Bizarre! I’m listening to a scratching radio show out of Montreal on winter sport fashion on the short-wave radio that’s propped up in the lone corner in the room that picks up a radio signal (have been trying, unsuccessfully, to pick up
This past week has been spent largely on the road. It started with a two-day workshop in Makeni for teachers, students, and community members on eliminating corporal punishment in schools, a very timely initiative of Defence for Children International, an organization that is working on a number of common issues. The Makeni trip included a harrowing classic motorbike-chase through Makeni following a speeding motorbike that was to take us to Mabinty sister’s house (we lost the lead bike and had to rely on suggestions and directions of many strangers). My friend Mabinty, who has been asked to work as a volunteer teacher at the community school, had taken her son to stay with her sister in Makeni in preparation for this assignment and Kouame had promised to check in to see him. It’s very common here for children to be raised by aunts or uncles and I’ve been offered children on a number of occasions, including at the Moyamba junction yesterday (have gracefully declined so far, though am under some pressure from Kathleen and Cecilia to find them a brother or sister).
Yesterday we traveled for about nine hours by motor-bike on sorrowful roads to visit Moyamba, a town renowned for its schools (the sole place I’ve heard of where corporal punishment is banned). The roads were sorrowful both for their condition (though I love bad roads best as the slow journey allows for good viewing) and the history of this area. Most of the houses on this line had been destroyed during the war, and this area suffered greatly. On the way we stopped at the community where peace is reputed to have been born (where negotiations with rebels led to peace) and we stopped in to see my new friend Dan Lavin, who had just been crowned chief. I met many wonderful people at Moyamba whom I hope to continue to connect with and brought home lots of ideas and inspiration for the schools here (we really, really need to work on boarding for the students from outlying villages and until we can create our own senior high, I’m thinking we need scholarships for students from here to attend senior high schools).
Sunday was truly a day to remember as it involved five back-to-back memorials and a good grounding in local politics (one of the key functions of funerals and memorials the world over, I think). One year ago the paramount chief of the neighbouring chiefdom (who is rumoured to have 80 children) passed away, as did a local Fullah leader in Magburaka. Both memorials were attended by hundreds if not thousands and it was an opportunity to connect or reconnect with many. I had hoped to meet with Louise, a volunteer human rights lawyer from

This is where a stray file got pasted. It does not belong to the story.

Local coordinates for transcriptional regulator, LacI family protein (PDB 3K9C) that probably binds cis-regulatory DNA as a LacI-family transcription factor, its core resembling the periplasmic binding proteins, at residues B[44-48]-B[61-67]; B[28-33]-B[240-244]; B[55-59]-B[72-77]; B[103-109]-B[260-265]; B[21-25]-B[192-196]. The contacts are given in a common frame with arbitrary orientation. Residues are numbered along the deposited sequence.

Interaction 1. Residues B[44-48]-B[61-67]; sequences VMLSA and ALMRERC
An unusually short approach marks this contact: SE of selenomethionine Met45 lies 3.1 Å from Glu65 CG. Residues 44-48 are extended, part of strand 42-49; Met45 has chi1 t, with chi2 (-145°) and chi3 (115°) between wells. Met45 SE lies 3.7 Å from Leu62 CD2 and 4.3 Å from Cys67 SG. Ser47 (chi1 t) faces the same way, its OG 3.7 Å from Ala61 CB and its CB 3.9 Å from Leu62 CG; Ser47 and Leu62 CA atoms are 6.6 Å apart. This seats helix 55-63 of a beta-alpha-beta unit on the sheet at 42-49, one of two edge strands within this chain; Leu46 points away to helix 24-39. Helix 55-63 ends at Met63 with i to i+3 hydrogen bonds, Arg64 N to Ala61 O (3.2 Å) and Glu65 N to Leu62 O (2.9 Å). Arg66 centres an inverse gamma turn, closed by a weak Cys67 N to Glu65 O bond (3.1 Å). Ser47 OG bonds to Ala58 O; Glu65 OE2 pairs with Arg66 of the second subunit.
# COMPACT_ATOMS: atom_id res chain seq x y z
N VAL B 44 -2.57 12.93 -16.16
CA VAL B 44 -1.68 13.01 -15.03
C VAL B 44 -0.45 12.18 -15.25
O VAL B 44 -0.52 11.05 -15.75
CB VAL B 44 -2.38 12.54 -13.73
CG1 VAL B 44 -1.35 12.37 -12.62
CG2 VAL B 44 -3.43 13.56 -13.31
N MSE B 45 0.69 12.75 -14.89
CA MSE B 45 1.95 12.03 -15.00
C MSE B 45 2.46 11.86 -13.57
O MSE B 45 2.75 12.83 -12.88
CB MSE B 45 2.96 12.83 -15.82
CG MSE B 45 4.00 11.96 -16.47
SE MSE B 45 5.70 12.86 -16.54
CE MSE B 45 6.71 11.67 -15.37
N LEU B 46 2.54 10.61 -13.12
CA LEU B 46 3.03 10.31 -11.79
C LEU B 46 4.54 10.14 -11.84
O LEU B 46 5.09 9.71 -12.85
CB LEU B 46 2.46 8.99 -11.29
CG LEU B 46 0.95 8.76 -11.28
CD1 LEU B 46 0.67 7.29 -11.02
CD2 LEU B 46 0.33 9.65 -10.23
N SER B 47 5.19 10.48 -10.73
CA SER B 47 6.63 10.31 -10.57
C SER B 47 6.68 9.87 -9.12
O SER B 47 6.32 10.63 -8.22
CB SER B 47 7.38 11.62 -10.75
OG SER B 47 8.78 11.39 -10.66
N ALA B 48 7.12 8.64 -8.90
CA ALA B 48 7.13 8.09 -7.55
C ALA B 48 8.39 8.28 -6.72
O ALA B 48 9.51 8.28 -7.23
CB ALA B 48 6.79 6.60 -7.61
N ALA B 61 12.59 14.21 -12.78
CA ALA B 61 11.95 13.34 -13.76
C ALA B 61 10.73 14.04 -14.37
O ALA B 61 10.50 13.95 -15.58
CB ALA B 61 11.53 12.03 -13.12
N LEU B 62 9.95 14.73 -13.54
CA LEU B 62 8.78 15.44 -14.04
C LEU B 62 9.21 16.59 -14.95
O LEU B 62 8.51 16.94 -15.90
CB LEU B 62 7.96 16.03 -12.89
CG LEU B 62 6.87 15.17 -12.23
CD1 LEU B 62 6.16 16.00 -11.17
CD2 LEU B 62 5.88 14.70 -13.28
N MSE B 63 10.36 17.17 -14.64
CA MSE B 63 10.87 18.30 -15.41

This week we also witnessed (and tasted) the first bread to be baked in Mapaki. Led by the town headman, Brima, a group of young people baked delicious loaves of bread on classic stone fire-pits, while waiting for a mud oven to be completed. I have mixed feelings about this initiative. On the one hand, I’m delighted to have access to bread and to see it boost the local economy (current bread-eaters usually bring it in from the junction). On the other hand, the world news this week raised a few red flags. First of all, the
This past week we were also visited by several doctors from
Again, as I’m typing this, I was just visited by a local human rights NGO rep, who is interested in supporting a local resource centre to address human rights issues and we agreed to combine our efforts and limited resources. Things do have a way of working out and I'm looking forward to seeing what this trilateral partnership will yield (apologies to Chinua Achebe, author of the favorite book here, Things Fall Apart) .
And it's official...the grasshoppers have won! After an absence of several days, I returned to the garden this evening to find it....gone! Nothing left but lettuce, parsley and tomato plants. The many pepper plants, carefully nurtured for the past two months which had previously withstood the onslaught were reduced to a few twiggy stems, as were the beans, carrots, and radishes. My first response was to give up, to forgo the hours of hauling water, digging heaps, seeking compost, weeding. But by the time I reached the village and shared my sorrow with everyone I passed, I discovered that we are all suffering the same fate (all the cassava have also disappeared). While the loss of cassava can mean the difference between eating or not, most people were very philosophical about the situation, and I believe there must be alternatives that we can find together. For starters, we'll keep experimenting with other grasshopper-resistant crops (and do internet research), I'll seek loads of netting (the cauliflower growing under nets are also fine), and probably plant more lettuce, parsley, and tomatoes. Thins have a way of working out.